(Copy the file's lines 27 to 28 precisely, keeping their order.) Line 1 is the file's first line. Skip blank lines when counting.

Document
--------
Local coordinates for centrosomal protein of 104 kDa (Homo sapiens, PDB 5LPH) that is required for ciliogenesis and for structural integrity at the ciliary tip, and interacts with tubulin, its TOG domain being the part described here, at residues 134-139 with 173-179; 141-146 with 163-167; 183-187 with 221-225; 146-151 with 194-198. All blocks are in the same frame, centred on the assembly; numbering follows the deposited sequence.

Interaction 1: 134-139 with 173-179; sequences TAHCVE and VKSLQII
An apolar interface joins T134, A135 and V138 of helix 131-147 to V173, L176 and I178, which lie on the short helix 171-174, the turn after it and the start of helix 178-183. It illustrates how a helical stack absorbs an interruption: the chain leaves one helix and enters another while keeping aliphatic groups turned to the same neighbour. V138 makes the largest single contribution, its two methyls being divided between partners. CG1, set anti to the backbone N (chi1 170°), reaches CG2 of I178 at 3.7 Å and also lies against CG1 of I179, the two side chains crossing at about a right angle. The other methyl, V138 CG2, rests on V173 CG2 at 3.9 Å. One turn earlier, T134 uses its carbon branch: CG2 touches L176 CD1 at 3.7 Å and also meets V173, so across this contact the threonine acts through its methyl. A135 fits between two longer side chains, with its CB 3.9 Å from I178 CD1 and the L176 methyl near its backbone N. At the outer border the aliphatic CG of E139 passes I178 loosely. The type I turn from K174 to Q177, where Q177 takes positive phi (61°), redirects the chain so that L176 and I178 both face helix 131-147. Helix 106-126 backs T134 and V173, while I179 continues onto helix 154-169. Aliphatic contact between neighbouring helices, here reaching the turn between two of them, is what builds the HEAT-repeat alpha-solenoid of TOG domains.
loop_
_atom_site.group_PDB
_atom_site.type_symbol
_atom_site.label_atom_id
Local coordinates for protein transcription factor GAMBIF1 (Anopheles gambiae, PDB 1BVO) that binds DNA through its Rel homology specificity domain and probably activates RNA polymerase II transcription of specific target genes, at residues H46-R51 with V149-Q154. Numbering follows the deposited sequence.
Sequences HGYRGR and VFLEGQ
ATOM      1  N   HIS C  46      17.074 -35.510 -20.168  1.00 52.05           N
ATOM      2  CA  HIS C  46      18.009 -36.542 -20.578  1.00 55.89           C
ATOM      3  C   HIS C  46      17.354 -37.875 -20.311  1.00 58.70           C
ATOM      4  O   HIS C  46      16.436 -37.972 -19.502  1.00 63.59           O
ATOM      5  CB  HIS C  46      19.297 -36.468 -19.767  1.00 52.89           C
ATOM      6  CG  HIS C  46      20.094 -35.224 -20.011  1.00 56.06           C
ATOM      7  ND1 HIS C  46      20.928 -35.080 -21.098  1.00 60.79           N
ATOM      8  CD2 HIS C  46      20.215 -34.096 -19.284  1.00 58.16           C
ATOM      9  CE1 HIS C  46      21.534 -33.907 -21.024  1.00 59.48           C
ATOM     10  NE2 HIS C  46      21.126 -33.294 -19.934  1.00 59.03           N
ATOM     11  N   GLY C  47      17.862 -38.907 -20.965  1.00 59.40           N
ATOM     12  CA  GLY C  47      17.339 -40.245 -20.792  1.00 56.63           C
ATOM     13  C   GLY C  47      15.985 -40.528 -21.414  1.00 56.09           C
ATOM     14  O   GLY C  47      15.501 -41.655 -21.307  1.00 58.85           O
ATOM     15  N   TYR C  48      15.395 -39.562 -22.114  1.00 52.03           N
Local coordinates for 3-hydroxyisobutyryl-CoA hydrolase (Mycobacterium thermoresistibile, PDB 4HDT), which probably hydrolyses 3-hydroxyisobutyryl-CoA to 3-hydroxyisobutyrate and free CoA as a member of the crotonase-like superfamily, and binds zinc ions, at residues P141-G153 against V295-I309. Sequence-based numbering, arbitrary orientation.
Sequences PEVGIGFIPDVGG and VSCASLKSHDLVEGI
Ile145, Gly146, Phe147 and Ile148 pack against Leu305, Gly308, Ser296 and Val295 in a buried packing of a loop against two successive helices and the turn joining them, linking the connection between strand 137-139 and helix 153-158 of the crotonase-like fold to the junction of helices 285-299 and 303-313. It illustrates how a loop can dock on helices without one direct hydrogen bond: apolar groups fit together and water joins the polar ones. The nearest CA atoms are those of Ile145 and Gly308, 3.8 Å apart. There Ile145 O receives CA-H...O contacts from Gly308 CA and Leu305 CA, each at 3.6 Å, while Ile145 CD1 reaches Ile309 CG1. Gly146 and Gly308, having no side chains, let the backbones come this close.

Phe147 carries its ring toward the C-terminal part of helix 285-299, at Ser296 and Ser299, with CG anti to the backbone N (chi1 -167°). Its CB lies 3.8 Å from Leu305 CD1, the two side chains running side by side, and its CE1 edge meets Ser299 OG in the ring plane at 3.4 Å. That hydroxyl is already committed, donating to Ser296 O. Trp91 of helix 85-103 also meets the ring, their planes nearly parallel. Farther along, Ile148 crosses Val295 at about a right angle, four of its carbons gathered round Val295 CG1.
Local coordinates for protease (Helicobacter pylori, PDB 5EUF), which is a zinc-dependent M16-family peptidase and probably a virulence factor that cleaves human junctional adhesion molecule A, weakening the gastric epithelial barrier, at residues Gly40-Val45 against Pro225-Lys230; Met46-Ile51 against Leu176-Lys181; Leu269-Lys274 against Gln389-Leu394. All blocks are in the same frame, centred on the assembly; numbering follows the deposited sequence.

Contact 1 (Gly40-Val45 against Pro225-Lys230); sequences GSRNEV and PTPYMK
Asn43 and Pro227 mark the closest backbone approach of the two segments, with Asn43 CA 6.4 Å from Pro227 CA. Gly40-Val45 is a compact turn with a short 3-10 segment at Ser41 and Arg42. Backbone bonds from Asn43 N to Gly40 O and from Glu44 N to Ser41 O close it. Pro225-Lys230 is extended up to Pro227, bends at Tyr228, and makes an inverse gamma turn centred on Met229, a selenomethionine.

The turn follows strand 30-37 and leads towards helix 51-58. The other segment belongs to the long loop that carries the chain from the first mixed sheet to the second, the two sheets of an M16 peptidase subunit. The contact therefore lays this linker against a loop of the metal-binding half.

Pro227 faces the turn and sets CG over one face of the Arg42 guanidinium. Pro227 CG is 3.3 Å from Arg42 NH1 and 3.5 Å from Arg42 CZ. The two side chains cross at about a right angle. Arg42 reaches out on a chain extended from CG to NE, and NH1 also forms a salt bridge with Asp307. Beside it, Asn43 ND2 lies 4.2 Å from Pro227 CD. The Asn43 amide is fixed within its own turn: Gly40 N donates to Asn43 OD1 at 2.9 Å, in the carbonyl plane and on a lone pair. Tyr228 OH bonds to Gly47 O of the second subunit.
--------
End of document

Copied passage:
Ile145, Gly146, Phe147 and Ile148 pack against Leu305, Gly308, Ser296 and Val295 in a buried packing of a loop against two successive helices and the turn joining them, linking the connection between strand 137-139 and helix 153-158 of the crotonase-like fold to the junction of helices 285-299 and 303-313. It illustrates how a loop can dock on helices without one direct hydrogen bond: apolar groups fit together and water joins the polar ones. The nearest CA atoms are those of Ile145 and Gly308, 3.8 Å apart. There Ile145 O receives CA-H...O contacts from Gly308 CA and Leu305 CA, each at 3.6 Å, while Ile145 CD1 reaches Ile309 CG1. Gly146 and Gly308, having no side chains, let the backbones come this close.

Phe147 carries its ring toward the C-terminal part of helix 285-299, at Ser296 and Ser299, with CG anti to the backbone N (chi1 -167°). Its CB lies 3.8 Å from Leu305 CD1, the two side chains running side by side, and its CE1 edge meets Ser299 OG in the ring plane at 3.4 Å. That hydroxyl is already committed, donating to Ser296 O. Trp91 of helix 85-103 also meets the ring, their planes nearly parallel. Farther along, Ile148 crosses Val295 at about a right angle, four of its carbons gathered round Val295 CG1.